The flourishing of Africa’s cartoonists indicates that democracy is taking root. Edited by Peter Limb and Tejumola Olaniyan, the book is meant to correct the lack of analysis of political cartoons, and to introduce new approaches to the phenomenon. It contains an introduction and overview, seven essays, and five interviews with prominent cartoonists from sub-Saharan Africa.

The works analysed are by practitioners in Kenya, South Africa, Nigeria, and Ghana, while those interviewed are from Botswana, Namibia, Nigeria, Kenya and South Africa. Most of the essays present analyses of how and why cartoons work, while two present the vagaries of media freedom in South Africa and Ghana.

It is instructive that the cartoonists’ countries of origin influence their works and their thoughts about what they do. The political regimes in power in each case determine the form and content. Democracy is a necessary condition for cartooning that does not descend into hagiography.

Nigeria, the most populous country on the continent, has a long history of military rule and sporadic attempts at democracy. Ganiyu A Jimoh’s examination of cartoons about the Nigerian police uses semiotics as a methodology to demonstrate how cartoons work. He also provides a brief history of corruption in the police force before turning to cartoonists’ use of physical features: the potbelly – to denote corruption and ill-gotten wealth, as well as indolence and a dereliction of duty.

Caricature is a favourite device of most cartoonists, exaggerating the physical features of leaders and the elites – a nose enlarged, a look in the eye made hyperbole, a character trait rendered hilarious. Caricature diminishes the authority of the powermonger, stripping him (more often a him) of legitimacy and reducing him to less than ordinary.

Olaniyan examines the work of Bisi Ogunbadejo, a veteran cartoonist who focuses not on political failure but on “how such failures come to be” because of the human condition. His work, says Olaniyan, exemplifies the cartoon of exploration rather than the more common cartoon of display, where ridicule is paramount. While Ogunbadejo’s exploratory cartoons do not produce belly laughs, they present “irresistible humour at its most troubling unhumorous best”, plunging the reader into contemplation of a paradox.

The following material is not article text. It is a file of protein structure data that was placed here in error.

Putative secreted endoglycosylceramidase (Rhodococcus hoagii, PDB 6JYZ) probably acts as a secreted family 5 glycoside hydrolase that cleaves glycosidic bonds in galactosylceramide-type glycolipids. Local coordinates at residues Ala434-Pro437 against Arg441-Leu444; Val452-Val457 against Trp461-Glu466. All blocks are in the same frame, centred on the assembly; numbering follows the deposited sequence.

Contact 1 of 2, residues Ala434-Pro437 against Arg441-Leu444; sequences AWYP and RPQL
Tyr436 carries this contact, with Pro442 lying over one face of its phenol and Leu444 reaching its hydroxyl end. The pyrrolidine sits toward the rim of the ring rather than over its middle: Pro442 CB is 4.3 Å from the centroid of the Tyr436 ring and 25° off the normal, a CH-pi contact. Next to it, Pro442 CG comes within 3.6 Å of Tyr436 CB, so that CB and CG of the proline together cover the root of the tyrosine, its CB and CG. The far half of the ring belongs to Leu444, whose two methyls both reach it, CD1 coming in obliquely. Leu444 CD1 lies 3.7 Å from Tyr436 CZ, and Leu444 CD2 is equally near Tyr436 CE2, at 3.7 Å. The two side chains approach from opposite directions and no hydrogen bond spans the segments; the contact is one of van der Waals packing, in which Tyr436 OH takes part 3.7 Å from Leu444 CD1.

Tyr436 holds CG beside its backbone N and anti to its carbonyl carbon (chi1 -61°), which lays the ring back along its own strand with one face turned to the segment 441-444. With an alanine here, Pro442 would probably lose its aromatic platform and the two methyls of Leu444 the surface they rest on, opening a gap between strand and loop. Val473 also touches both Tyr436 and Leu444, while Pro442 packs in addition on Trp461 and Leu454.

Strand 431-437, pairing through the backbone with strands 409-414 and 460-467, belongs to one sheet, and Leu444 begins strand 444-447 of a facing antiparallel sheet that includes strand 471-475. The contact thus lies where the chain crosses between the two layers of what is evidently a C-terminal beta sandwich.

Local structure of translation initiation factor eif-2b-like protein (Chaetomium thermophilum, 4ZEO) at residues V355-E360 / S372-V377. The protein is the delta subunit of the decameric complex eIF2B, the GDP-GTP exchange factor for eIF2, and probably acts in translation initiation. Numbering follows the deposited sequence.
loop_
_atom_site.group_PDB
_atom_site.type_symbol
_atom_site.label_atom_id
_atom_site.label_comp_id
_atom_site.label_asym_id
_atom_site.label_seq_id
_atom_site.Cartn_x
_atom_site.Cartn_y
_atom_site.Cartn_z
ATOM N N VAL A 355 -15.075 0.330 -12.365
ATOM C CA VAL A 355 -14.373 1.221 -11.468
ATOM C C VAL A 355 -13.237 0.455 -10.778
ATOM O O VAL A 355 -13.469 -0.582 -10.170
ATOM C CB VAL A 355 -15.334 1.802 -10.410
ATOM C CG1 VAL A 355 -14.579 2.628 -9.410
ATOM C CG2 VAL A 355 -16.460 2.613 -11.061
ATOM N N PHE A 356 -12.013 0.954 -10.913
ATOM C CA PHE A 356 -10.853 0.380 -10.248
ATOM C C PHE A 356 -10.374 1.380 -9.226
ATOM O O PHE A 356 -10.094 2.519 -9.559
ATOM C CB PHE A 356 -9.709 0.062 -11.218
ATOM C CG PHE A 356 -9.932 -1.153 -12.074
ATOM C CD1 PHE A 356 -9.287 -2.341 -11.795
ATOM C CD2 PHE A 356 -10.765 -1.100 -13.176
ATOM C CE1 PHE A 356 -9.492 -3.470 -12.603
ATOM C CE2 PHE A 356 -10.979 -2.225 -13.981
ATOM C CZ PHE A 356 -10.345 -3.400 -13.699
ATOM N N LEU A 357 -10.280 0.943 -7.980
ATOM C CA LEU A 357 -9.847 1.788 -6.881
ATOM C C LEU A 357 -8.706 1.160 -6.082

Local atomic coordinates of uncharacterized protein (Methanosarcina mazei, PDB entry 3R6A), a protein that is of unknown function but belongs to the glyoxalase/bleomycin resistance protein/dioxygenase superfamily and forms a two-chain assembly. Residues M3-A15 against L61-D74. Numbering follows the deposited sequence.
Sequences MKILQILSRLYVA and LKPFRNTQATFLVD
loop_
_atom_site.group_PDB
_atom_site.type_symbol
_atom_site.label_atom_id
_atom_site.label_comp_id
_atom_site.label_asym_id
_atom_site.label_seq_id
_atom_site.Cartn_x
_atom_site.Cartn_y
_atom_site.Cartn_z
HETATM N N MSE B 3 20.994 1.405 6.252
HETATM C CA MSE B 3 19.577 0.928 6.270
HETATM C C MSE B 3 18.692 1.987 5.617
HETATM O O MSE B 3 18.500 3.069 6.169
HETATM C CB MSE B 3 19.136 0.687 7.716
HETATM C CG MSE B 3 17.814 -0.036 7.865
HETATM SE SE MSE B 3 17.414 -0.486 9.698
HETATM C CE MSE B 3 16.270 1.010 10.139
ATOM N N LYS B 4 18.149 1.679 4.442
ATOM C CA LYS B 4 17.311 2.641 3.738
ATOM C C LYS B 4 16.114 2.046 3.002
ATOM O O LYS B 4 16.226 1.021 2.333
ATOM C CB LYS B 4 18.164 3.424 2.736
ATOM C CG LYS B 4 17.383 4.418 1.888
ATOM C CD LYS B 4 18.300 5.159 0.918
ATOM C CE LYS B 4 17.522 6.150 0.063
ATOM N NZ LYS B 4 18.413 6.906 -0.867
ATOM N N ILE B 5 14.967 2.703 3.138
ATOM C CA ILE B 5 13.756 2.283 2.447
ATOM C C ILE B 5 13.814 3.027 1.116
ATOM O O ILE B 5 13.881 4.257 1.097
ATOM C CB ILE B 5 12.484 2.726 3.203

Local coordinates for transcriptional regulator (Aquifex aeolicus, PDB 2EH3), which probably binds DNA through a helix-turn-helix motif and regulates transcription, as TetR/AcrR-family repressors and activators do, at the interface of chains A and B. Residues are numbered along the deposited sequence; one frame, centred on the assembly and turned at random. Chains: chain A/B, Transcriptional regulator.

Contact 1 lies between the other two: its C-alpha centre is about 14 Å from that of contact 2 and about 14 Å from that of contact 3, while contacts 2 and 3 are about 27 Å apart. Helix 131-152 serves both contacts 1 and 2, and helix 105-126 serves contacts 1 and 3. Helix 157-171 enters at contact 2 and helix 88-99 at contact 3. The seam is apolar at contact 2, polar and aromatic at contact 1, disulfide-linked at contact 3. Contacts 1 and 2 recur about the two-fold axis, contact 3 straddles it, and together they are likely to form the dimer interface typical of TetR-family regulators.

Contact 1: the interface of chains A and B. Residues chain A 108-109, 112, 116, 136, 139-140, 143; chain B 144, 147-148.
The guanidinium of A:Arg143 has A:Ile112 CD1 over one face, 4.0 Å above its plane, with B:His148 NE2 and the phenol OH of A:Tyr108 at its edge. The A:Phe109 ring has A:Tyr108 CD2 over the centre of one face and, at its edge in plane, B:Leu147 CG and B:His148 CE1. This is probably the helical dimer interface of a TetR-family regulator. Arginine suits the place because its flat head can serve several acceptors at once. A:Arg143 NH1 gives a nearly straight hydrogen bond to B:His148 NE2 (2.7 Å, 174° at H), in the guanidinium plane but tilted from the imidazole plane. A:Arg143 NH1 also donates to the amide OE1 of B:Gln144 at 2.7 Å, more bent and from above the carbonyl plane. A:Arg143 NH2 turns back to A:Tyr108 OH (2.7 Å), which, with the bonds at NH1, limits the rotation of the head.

Baba G Jallow explores the decade after 1957 in Ghana, during the reign of Kwame Nkrumah, the first president of independent Ghana. Nkrumah went from being the nation’s saviour to declaring a one-party state, crowning himself president-for-life and encouraging his people to see him as a god.

Cartoonists showered him with praise, but the day he was deposed, the very same cartoonists ridiculed him and celebrated his downfall. Jallow argues, unconvincingly, that excessive praise can be a coded form of critique. “What appears to be caricatures of one person or issue might actually be caricatures of those who caricature the person or issue,” he argues.  It seems he fails to see that not all cartoons achieve their aim. Some simply aren’t much of anything: neither funny, nor acute, critical nor interesting.

Joseph Oduro-Frimpong examines a later period in Ghana, the fourth republic of 1993, after which “Ghana boasts a robust press freedom”. He focuses on The Black Narrator, “the first to exemplify the changing nature of cartooning in Ghana since 1992”. This cartoonist tackles corruption in government, the judiciary and sanitation – the latter an issue that posed a grave threat to public health. Oduro-Frimpong is concerned to break the distinction between entertainment and political resistance, seeing cartoons as “one of the myriad ways ordinary people cope with and undermine the politics of hegemony pursued by the political elite”.

Seeing cartoons as a “running commentary on events”, Gathara sets out a brief history of the media and cartooning in Kenya, paying homage to pioneers such as Paul “Madd” Kelemba, “the first indigenous political cartoonist to reach national prominence” who emerged in 1986. Madd was succeeded by Godfrey Mwampembwa, aka Gado, now one of the foremost cartoonists on the continent.